Blair reappears on shortlist to head EU
Tony Blair, the former UK prime minister, is re-emerging as a possible choice to be the European Union’s first full-time president after four momentous crises reinforced the argument for having a high-profile international personality in the job.
According to EU officials and diplomats, the impressive performance of Nicolas Sarkozy, France’s president, during his six-month spell in charge of the EU last year has strengthened the hand of those who say a big name should guide the 27-nation bloc.
In one sense, the discussions are premature. The full-time president will take office next year only if the EU’s Lisbon institutional reform treaty, which creates the position, is ratified by all member-states – notably, Ireland, which is expected to hold a second referendum on the treaty between September and December.
But the sheer scale of the challenges facing the EU – from last August’s Russia-Georgia war and the global financial meltdown to the Gaza conflict and the shutdown of Russian gas deliveries to Europe – is redefining the debate.
Whereas last year Germany and other countries looked favourably on candidates such as Jean-Claude Juncker, the long-serving prime minister of Luxembourg, more policymakers now feel the EU presidency demands an occupant from a much bigger member-state.
“Sarkozy concentrated minds,” said an EU diplomat. “He made a lot of us think, ‘When the going gets rough, you’ve just got to have a big person in this job.’”
At present the EU presidency – held since January 1 by the Czech Republic – rotates every six months.
However, the balance of EU opinion is now in favour of not letting the vital task of representing the EU to big powers such as the US, China and Russia pass from one capital to another every six months.
Mr Blair’s name has often cropped up in connection with the job, but last year several factors worked against him, such as his close partnership with George W. Bush, the outgoing US president, and his perceived talent for publicly supporting the EU without being bold enough to commit the UK to closer involvement, for example, by adopting the euro.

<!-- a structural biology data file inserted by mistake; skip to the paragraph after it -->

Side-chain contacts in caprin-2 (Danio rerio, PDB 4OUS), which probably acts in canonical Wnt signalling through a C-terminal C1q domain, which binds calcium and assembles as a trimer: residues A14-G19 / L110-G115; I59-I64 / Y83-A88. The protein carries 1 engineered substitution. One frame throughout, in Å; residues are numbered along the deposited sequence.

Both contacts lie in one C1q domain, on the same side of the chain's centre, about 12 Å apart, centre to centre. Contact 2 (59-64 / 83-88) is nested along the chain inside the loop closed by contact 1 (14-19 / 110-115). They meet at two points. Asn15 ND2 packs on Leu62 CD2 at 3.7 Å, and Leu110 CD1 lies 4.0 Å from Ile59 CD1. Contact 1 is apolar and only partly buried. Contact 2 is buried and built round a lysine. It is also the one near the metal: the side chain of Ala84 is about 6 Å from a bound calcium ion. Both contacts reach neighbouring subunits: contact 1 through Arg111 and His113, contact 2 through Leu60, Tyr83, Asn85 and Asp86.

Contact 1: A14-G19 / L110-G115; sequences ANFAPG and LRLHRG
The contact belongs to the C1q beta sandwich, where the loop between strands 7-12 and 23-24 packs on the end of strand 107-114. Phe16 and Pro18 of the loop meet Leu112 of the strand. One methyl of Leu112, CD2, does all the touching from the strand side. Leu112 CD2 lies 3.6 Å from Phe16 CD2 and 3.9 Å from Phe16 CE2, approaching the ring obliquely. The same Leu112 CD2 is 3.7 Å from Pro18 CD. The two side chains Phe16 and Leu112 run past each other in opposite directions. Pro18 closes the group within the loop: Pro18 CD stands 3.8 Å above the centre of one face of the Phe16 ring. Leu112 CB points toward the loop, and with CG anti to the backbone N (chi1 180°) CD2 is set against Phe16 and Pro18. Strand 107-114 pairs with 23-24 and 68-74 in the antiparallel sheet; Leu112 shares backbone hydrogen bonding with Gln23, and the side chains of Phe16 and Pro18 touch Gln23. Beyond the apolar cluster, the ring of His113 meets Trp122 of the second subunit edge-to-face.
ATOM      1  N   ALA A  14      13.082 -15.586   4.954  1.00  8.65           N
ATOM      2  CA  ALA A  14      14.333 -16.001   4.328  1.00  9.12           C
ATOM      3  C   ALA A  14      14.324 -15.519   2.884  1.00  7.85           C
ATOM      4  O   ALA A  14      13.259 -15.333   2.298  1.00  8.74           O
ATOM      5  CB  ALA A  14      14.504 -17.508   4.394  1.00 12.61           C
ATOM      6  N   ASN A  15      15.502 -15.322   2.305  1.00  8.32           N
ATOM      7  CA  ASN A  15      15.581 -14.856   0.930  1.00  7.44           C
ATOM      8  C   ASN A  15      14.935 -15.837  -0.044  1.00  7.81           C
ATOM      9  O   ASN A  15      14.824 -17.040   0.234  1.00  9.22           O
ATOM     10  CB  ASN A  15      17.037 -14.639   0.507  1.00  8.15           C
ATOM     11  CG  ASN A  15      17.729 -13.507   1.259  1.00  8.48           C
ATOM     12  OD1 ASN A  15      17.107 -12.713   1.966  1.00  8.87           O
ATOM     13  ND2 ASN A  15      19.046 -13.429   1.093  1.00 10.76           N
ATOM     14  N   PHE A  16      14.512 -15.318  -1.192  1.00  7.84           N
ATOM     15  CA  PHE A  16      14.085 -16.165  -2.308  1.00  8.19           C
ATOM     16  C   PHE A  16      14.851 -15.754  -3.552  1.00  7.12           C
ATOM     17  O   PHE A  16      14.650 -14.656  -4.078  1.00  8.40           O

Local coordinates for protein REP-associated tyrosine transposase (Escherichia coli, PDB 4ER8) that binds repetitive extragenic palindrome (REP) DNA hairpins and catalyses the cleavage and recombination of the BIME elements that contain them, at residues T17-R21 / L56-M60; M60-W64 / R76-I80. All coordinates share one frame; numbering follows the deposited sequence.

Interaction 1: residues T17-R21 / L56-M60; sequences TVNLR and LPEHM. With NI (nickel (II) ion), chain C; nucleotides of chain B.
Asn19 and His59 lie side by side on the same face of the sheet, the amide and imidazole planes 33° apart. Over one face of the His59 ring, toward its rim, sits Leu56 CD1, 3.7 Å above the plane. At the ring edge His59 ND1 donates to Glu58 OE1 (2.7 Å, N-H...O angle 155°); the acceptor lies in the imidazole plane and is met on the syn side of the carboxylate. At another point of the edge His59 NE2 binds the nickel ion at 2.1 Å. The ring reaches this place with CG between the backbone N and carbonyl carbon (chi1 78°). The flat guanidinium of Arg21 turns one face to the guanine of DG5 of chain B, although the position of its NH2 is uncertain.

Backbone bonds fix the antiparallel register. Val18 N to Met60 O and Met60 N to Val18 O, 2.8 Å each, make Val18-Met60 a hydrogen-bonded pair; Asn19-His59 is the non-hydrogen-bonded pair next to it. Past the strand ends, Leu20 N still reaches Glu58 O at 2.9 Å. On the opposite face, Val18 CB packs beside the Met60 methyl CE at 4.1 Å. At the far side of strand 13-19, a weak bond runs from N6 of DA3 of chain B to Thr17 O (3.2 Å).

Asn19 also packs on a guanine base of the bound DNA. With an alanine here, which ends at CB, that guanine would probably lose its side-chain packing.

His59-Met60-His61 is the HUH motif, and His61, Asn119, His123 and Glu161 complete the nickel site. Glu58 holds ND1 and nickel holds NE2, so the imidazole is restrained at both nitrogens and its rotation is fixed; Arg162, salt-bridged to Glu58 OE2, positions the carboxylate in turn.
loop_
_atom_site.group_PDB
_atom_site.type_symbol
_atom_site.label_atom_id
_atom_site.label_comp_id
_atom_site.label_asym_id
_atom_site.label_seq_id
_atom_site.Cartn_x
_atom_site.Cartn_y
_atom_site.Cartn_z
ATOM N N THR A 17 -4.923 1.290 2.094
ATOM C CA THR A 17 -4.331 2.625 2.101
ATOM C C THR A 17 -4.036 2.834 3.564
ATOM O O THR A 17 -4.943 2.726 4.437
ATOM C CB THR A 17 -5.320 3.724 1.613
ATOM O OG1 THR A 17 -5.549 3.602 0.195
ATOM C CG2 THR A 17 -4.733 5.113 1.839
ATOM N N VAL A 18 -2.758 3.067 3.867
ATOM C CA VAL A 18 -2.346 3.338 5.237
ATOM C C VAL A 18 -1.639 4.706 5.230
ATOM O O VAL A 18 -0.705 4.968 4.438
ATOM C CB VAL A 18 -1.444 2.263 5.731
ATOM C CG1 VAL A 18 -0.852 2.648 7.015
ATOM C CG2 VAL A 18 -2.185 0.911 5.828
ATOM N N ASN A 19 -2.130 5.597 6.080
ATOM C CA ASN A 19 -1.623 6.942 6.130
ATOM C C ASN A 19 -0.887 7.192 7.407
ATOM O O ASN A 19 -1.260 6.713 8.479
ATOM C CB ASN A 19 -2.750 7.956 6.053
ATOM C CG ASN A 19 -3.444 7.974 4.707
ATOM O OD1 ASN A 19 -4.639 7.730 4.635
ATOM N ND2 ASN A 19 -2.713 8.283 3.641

EU diplomats said these reservations still applied but had diminished over time and with the recognition that Mr Blair was one of Europe’s few genuine stars on the world stage.
In what looked like a “rehabilitation” of Mr Blair’s standing in the Franco-German core of the EU, the former premier shared the spotlight last Thursday with Mr Sarkozy and Angela Merkel, the German chancellor, at a Paris conference on the future of capitalism.
Mr Blair’s chances of getting the job – should it ever be created – may improve as a result of an impending re-distribution of powerful jobs among European leaders.
Under one scenario, José Manuel Barroso of Portugal would keep his job as European Commission president, and the post of EU foreign policy chief would go to Jaap de Hoop Scheffer of the Netherlands, currently Nato’s secretary-general.
The Nato job would go to Anders Fogh Rasmussen, Denmark’s prime minister, and the European parliament presidency would be shared between Martin Schulz of Germany and Jerzy Buzek of Poland.
With France’s Jean-Claude Trichet as European Central Bank president and Dominique Strauss-Kahn as International Monetary Fund managing director, the case for having a Briton as EU president would on paper be strong.
Mr Blair’s spokesman said on Sunday: “The job [as EU president] doesn’t even exist so the question doesn’t arise. He’s fully focused on his work in the Middle East.”